How to Build the Number Guesser in Your HTML5 Game - dummies

How to Build the Number Guesser in Your HTML5 Game

By Andy Harris

With random numbers, you can make interesting HTML5 games. Take a look at a simple game that uses HTML, CSS, and JavaScript together. This game has a number of interesting features:

  • It uses the web page as the interface. Like many JavaScript programs, it uses a web page as the user interface. An input element is used for input, a div is the main output element, and a button triggers all the actions.

  • It uses CSS for styling. The various parts of the page are formatted with CSS. The CSS is stored in an external style sheet for convenience and reusability.

  • It tells the user how many turns she has taken. On each pass, the computer reminds the user how many turns have happened.

  • When the user has guessed correctly, a Restart button appears. This button is hidden at first, and appears only when it is needed.

  • The right answer is available to programmers through a special debugging feature. While testing the program, the developer can see what the correct answer is, but this information is hidden from the user.

  • An init() function begins the game. The init() function initializes the game. It is called when the program first begins and again when the user wants to start over.

  • Another function is attached to the button. When the user clicks the Check Your Guess button, the current user’s guess is compared to the right answer, and a hint is returned to the user.


How to design the game program

When you build a complex program, you need to begin with a design plan.


Much of the work in game development happens before you begin programming. If you design the game well, the programming is much easier to do. A game design helps you understand many things about the game before you begin writing code:

  • General layout: While the layout isn’t completely decided by this drawing, it’s easy to see the general look.

  • Named elements: Every element that needs to have a name has been determined, and the names are written on the document. Some elements (like the first button) do not need names because they won’t be referred to in code.

  • Button functions: Each button will call a function. The diagram indicates which function each button will call.

  • Function plans: Every function is planned out with an English-language description of what the function will do.

  • Global variables: The variables that will need to be shared between functions are described.

It’s actually difficult to create a good design document, but doing so makes the programming quite a bit easier. It’s hard to figure out what you’re trying to do, and it’s also hard to figure out how to do it. Having a design document separates those two processes so you can first concentrate on what you’re doing, and then worry about how you’re going to do it.

How to build the HTML for the game

The HTML code for the number-guessing game is pretty easy to write if you’ve designed the game on paper first. Here’s the code:

<html lang="en-US">
 <meta charset="UTF-8">
 <title>Number Guesser</title>
 <link rel = "stylesheet"
  type = "text/css"
  href = "numGuess.css" />
 <script type = "text/javascript"
   src = "numGuess.js"></script>
<body onload = "init()">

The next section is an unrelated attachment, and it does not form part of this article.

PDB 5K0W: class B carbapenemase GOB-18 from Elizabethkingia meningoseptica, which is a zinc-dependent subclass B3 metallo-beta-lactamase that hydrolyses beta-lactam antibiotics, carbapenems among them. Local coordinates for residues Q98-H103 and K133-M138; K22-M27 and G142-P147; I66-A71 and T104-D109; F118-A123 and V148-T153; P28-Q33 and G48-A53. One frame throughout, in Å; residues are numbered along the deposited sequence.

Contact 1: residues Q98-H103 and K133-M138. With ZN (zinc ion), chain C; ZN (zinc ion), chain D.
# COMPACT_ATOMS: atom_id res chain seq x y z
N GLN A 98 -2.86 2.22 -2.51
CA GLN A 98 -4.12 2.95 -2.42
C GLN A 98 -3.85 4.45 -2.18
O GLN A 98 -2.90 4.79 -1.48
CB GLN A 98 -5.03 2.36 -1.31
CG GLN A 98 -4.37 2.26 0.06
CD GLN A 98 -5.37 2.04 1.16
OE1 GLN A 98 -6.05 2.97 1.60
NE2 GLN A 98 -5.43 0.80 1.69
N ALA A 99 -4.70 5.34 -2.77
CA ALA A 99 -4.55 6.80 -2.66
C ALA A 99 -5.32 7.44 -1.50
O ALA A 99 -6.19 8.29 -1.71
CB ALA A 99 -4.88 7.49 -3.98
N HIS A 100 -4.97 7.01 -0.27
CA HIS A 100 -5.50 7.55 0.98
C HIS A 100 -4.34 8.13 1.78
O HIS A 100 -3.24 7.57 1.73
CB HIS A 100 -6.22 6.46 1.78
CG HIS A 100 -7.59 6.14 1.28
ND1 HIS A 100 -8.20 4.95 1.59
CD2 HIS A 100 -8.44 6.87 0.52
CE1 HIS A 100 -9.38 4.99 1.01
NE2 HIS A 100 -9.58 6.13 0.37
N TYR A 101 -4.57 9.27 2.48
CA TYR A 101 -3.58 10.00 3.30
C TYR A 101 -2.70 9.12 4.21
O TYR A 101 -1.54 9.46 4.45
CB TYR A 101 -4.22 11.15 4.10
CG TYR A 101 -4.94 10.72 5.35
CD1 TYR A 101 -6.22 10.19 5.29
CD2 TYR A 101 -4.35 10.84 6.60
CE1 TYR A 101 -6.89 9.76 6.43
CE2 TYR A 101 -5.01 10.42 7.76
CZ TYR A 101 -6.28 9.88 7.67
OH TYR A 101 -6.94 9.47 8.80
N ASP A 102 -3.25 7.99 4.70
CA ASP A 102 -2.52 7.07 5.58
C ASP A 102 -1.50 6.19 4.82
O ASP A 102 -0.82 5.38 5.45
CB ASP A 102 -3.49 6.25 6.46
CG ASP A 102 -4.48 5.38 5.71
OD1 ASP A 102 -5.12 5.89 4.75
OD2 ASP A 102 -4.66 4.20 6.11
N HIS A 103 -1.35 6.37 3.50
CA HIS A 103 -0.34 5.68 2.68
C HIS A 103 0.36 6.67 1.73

<h1>Number Guesser</h1>
  <div id = "output">
  I’m thinking of a number between 0 and 100.
  Guess my number, and I’ll tell if you are
  too high, too low, or correct.
  <label for = ">Your Guess</label>
  <input type = "text"
    id = "txtGuess">
  <button type = "button"
    onclick = "checkGuess()">
  check your guess
  <button type = "button"
    id = "again"
    onclick = "init()">
  try again

It’s nice to separate HTML, CSS, and JavaScript because this practice allows you to “divide and conquer” a big problem into a number of smaller problems. Here are the main features of the HTML document:

  1. Link to the CSS in an external file.

    At the moment, the CSS isn’t critical, so you move it off into a separate file so you can work with it later.

  2. Outsource the JavaScript code.

    You also move the JavaScript code into an external file so you don’t have to worry about it yet. In the HTML code, simply make the linkages to the external files.

  3. Build a form as the main component of the page.

    The most important aspect of this page is the form. Like most forms, it will have a fieldset, labels, input elements, and buttons.

  4. Create a div for output.

    The output div is just an ordinary div. You put it inside the fieldset so it will maintain a visual link to the rest of the form. You can put default text inside the div (though you will probably change this text later). Because the div will be referred to through code, it needs an id attribute.

  5. Make an input area for the user’s guess.

    The user will need to type some sort of numeric input. Use an input element for this purpose. Refer to your documentation to remember the id of this element. (You did make a design document, right?) It’s nice to add a label to the input so the user knows what’s expected there.

  6. Build a button for checking the guess.

    The user doesn’t commit a guess until she clicks the Check Your Guess button. So, you really need to have such a button. This button doesn’t need a name, but it will call the checkGuess() function.

  7. Build a second button to start again.

    One interesting feature of this program is a button that allows the user to restart. This second button is available only when the user has correctly guessed the answer. You create it with ordinary HTML and use CSS and JavaScript tricks to make it disappear and appear on demand.